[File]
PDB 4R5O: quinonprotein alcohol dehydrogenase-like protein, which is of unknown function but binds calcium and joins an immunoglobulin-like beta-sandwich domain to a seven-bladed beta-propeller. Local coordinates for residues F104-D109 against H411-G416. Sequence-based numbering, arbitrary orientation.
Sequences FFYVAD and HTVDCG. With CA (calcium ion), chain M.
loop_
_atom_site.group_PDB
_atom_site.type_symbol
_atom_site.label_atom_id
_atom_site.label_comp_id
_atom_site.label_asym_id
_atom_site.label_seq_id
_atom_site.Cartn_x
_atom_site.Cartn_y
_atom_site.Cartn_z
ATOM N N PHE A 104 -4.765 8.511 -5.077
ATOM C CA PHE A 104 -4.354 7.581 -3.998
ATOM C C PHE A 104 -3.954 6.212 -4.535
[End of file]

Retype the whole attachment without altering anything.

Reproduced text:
PDB 4R5O: quinonprotein alcohol dehydrogenase-like protein, which is of unknown function but binds calcium and joins an immunoglobulin-like beta-sandwich domain to a seven-bladed beta-propeller. Local coordinates for residues F104-D109 against H411-G416. Sequence-based numbering, arbitrary orientation.
Sequences FFYVAD and HTVDCG. With CA (calcium ion), chain M.
loop_
_atom_site.group_PDB
_atom_site.type_symbol
_atom_site.label_atom_id
_atom_site.label_comp_id
_atom_site.label_asym_id
_atom_site.label_seq_id
_atom_site.Cartn_x
_atom_site.Cartn_y
_atom_site.Cartn_z
ATOM N N PHE A 104 -4.765 8.511 -5.077
ATOM C CA PHE A 104 -4.354 7.581 -3.998
ATOM C C PHE A 104 -3.954 6.212 -4.535